And there were a few short stories, and a hundred poems, and some letters.

It’s been good.

But I’ve noticed that motivational posters and Ted talks seem especially loud lately. Little sophistries like, “Done is better than perfect.”  They all seem to pertain to that fat stack of novel on my shelf.  Guess break time is just about over.


taking a break






NaNoWriMo Win!



NaNo is finished.

And I am FINISHED with NaNo.

It felt really, super, crazy good to finish something.

I wish that meant I finished my novel, but it doesn’t.

At the end count, I had 51,196 words, but only about 39,000 of those will probably make it into the actual novel, and I’ll still need about 30,000 more to finish. But to be honest, I’m relieved to be done with the rush. It feels good now to savor the process of writing each chapter.

Careful and slow is my new motto.

For now.

I’m starting to understand that there are a million ways to write a novel, and you’ll probably end up using half of them at one point or another.

That’s okay, too.

In the meantime, there’s a new short up in the Unrelated Shorts tab. It’s a three-minute fairy tale. (Apparently that three minute bar suits my short attention span as a writer. It is what it is.)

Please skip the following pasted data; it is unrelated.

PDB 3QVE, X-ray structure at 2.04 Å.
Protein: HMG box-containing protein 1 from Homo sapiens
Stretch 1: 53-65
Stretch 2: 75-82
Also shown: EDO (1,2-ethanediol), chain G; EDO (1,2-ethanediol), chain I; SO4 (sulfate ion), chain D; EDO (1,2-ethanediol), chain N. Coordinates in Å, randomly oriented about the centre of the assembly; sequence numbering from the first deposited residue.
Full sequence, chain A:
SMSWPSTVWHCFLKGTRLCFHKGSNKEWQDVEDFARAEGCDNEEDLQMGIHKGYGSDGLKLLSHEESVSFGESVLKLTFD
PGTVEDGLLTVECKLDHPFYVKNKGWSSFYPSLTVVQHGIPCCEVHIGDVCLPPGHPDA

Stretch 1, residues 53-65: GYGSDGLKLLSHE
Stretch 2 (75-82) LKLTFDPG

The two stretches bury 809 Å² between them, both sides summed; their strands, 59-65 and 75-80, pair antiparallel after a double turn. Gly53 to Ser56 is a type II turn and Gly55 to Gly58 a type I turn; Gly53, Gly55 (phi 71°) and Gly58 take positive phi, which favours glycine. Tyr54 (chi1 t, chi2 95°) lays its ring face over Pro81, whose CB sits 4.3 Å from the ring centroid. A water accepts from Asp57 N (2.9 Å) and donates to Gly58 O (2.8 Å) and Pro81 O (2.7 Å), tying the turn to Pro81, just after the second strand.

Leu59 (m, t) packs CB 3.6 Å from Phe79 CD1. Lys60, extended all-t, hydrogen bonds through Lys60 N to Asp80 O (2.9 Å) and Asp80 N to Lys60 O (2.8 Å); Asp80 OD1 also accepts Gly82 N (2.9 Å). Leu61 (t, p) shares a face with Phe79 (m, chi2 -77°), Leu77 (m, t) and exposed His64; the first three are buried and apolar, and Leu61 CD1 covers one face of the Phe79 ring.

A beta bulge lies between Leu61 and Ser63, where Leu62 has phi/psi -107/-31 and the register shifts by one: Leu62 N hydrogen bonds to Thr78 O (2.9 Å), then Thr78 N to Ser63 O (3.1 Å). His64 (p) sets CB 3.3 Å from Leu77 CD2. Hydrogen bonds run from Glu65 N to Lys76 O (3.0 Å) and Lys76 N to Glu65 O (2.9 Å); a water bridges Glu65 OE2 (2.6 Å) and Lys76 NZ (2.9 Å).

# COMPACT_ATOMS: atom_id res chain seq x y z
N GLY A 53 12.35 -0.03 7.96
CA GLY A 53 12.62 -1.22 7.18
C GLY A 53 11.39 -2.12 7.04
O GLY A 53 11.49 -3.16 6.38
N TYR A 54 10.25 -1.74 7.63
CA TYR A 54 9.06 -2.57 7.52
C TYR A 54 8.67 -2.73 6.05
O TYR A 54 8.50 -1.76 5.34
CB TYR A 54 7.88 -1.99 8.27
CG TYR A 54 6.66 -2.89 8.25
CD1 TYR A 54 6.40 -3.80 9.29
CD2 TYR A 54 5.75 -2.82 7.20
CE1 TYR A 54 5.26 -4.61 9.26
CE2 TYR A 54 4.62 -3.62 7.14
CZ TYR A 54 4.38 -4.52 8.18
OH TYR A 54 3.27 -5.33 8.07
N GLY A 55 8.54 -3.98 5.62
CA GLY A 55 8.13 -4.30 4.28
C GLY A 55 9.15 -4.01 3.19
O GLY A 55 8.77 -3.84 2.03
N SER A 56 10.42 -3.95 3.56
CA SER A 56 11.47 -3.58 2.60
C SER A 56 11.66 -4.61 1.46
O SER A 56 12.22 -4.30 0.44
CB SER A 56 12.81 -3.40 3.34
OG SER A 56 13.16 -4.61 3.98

Thanks for cheering me on!

Now I will mount my virtual trophy on the sidebar.





Chapatah 10


ALMOST done. I’m expecting to knock it out during the write-in today, along with Chapter 11.

Yeah, Nine happened last week, quickly and stealthily. Like a ninja.

This process might be getting easier.


The next obstacle will be




ANXIETY! (The words ‘separation’ and ‘anxiety’ will forever be linked. Motherhood.)

And all that drama that I just don’t do, not in real life anyway.

But I’m going to suck it up and conquer my fears and be


Without the all caps. I swear.


Not the kind of drama I meant, but it’s true, nonetheless.


I Am NaNo. Hear me roar.

Boom. Chapter 8.

Never underestimate the power of peer pressure and bad coffee.

Today I locked myself into a library boardroom with twenty would-be novelists. We spent three frenzied hours in silence, tried to type just a little faster than the two people at our elbows.

On another note, writers are anti-social weirdos with ego problems.

I am one of those weirdos.

Feelin’ the love.


The monster is DEAD.

Chapter 7 is WRIT.

Wassup? Take that, stupid trepidations!